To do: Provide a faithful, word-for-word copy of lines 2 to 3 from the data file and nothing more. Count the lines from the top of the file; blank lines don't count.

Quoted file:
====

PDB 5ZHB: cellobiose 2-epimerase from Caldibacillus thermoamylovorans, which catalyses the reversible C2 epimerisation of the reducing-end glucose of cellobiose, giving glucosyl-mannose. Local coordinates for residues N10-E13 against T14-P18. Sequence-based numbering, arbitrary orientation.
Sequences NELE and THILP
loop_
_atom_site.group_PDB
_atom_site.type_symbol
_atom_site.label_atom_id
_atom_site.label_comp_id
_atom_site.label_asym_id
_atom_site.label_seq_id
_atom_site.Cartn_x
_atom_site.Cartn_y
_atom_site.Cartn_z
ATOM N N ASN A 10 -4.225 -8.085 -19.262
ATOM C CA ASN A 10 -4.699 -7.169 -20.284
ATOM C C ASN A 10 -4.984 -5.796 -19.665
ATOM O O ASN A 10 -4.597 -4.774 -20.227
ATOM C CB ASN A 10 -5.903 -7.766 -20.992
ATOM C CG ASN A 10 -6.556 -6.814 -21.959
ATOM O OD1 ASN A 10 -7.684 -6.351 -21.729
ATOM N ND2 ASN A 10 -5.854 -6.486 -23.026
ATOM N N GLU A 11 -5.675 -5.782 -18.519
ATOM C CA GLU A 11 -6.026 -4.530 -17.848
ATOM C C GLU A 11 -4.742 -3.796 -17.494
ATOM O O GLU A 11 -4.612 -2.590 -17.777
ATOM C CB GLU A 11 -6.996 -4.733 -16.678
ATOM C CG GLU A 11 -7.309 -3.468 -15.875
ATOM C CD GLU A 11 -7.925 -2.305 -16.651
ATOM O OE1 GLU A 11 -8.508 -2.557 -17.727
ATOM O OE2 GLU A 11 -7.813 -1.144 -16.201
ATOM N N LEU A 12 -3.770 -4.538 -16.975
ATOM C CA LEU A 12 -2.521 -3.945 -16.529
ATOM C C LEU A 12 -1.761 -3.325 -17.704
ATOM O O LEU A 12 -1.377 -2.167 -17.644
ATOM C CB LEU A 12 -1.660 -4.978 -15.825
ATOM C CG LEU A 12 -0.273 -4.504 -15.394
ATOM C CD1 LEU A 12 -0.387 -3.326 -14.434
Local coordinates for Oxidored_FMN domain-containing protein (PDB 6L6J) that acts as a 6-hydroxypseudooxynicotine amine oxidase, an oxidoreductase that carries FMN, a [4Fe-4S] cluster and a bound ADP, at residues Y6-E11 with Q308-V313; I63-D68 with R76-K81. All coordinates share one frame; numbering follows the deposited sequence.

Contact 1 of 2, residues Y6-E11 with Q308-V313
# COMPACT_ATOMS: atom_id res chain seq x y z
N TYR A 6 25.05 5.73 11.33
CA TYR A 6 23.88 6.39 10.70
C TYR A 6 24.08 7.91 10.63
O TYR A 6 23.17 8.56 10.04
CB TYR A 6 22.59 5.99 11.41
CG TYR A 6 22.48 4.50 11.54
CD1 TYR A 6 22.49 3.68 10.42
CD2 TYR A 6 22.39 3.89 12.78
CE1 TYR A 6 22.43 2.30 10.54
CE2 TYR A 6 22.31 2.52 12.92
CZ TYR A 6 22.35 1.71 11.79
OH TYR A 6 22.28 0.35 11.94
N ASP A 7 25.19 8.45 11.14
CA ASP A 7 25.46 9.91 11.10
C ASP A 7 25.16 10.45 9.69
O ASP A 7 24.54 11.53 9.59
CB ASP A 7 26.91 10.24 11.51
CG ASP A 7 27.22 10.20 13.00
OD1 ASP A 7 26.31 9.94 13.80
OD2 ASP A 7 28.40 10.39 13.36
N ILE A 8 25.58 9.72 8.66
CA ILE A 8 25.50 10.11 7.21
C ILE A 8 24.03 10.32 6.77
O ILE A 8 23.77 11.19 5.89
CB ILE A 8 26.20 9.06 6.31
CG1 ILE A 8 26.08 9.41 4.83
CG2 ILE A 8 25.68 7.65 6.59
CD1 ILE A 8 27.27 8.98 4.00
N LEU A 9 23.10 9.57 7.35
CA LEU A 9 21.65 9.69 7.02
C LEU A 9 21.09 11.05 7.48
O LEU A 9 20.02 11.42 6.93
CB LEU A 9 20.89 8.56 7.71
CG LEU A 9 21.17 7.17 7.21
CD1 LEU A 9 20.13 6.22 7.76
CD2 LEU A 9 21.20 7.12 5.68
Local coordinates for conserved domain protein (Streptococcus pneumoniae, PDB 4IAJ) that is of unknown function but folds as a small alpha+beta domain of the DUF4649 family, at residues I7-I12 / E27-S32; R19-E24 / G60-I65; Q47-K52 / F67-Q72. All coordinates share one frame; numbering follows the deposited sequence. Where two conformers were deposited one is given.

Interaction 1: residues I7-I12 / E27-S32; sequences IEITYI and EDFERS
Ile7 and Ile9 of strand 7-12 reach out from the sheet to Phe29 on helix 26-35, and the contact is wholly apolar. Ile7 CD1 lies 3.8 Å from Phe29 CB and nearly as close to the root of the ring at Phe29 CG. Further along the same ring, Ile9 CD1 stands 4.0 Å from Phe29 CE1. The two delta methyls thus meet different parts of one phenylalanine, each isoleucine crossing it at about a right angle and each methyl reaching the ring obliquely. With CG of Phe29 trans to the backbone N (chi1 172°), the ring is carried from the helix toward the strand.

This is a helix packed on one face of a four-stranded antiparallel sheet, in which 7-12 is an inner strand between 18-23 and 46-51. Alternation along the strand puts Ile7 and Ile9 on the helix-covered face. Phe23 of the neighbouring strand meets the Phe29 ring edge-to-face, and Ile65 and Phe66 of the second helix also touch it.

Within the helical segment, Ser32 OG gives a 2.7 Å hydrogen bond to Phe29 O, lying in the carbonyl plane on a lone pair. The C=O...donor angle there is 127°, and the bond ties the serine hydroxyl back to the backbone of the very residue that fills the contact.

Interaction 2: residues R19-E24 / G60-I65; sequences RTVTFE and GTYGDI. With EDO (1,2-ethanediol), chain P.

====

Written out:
Sequences NELE and THILP
loop_